The Alameda County Civil Grand Jury wasn’t impressed with what it learned about the Oakland school district’s finances under state administration.
The management of OUSD’s finances under state control was one of 11 investigations included in its 2007-08 report (Page 49). The grand jury found that: “the district was hampered by continuous staff turnover, particularly in the area of finance, numerous reorganizations and a succession of state administrators. … After nearly five years of state management, OUSD’s budget remains unbalanced and the district’s future is unclear.”
I’m not sure if the watchdog group crunched any numbers for this brief report. They interviewed Continue Reading
Skyline isn’t the only Oakland school in which parents and teachers will interview candidates for principal. One of our readers informed us over the weekend that a meeting had been scheduled at Redwood Heights Elementary at 6 p.m. Wednesday — presumably to form an interview panel for the replacement of Principal Ann Kruze, who, I’m told, has taken a position in the district office.
Also on Wednesday evening, Piedmont Avenue Elementary School families and teachers meet to discuss the search for Principal Angela Haick’s replacement. Haick, if you recall, was thrust into the hot seat in April after allegations of bullying and lack of adult supervision. She has been reassigned to another district position, possibly an assistant principalship, according to her supervisor, Denise Saddler. (The district still has not released its findings about what happened to Zachary Cataldo.)
Here is the letter sent to families last month about Haick’s departure and the selection process: Continue Reading
Now here’s one way to address growing energy and fuel costs that I doubt Oakland school officials have considered: Give everyone Mondays off!
Some 18 rural school districts have gone to a four-day week to help balance their budgets, according to the Star-Tribune in Minneapolis. The 700-student MACCRAY School District expects to save $85,000 per year in energy and transportation costs with its new schedule (8 a.m. to 4 p.m. Tuesday through Friday).
Its superintendent told the Star Tribune reporter that he had been approached by the Albuquerque, New Mexico school district, and others, about the move. Continue Reading
At a meeting this summer, a small group of parents, teachers and students from West Oakland was simply given the name of BEST High School’s new principal.
It’s a different story for the much larger and more organized high school in the redwoods. Chris Dobbins, the school board member who represents Skyline High School, said that the district was allowing people at the school to interview and rank the candidates, as schools throughout the city once did.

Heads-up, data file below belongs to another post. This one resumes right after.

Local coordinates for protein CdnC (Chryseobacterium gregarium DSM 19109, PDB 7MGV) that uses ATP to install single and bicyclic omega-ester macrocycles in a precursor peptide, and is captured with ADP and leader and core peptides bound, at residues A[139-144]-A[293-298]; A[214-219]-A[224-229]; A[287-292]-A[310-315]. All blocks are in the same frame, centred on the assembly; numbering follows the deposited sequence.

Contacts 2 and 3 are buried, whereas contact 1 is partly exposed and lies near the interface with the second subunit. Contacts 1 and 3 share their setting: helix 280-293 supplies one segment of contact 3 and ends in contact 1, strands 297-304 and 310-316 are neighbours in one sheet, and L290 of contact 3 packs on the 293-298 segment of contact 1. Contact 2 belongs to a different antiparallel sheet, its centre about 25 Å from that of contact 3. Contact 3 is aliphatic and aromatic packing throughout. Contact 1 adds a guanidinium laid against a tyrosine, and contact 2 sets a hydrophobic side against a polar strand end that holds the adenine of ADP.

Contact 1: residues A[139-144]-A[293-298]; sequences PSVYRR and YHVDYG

At 6:30 p.m. Tuesday night, teachers, parents, students — and anyone else with a stake in the selection of Skyline High School’s new principal — meet in the high school library to elect the members of a 13-person hiring committee. Dobbins said the committee will include four parents (one from four different parent groups), three teachers, two students, two non-teaching staff members, one administrator who is not at Skyline, and one community member.
The goal is to hire someone by Continue Reading
Alice Spearman, the incumbent for the East Oakland-Elmhurst seat on the school board, has avoided a runoff in the three-way race against Doris Limbrick and Beverly Williams.
According to the official results released by the county registrar’s office, Spearman won 50.4 percent of the vote, just over the 50 percent-plus-one-vote she needed to win outright. Limbrick trailed with 32.3 percent, and Williams with 16.6 percent.
There were only 5,642 votes cast in this election, so each one carried a fair amount of weight. In fact, Spearman needed 2,822 votes to win, and netted 2,844.
Spearman said she aimed to push for a policy that would favor local contractors Continue Reading
I must say, summer has been pretty relaxing compared to the hectic school year. Although I have been catching up on some much needed sleep and “being lazy” time, I have also found ways to keep my mind stimulated, my teachers made sure of that.
For the AP English class I will be taking next year I have a summer assignment to read three books: All The Pretty Horses, Wuthering Heights, and Sula, as well as do some analysis for each book.
College application time is also just around the corner, and its something that I’ve been thinking about a lot this summer. Where do I want to apply? Do I stand a chance?
I was lucky enough to be chosen to be a part of a college prep program this summer, Experience Berkeley, and it has really eased my anxiety. Through this program I went to a three day college workshop at UC Berkeley where I got to stay in the dorms, live like a Berkeley student, and learn about what Berkeley had to offer. Continue Reading
No, I don’t have the answer.
But, as someone without kids of her own yet, I’ve been reading with interest your ongoing discussion about the things parents must do to keep their children challenged and stimulated.
If it’s that hard during the school year, how do your kids stay sharp during the summer months?
Do they go to camps, or summer school, or spend their days at the local pool with their friends? Are there enough reasonably priced options, or do you watch your checking account plummet at this time of year?
If you’ve come across any especially good summer programs, by all means tell us about them (unless you don’t want word to get out). Continue Reading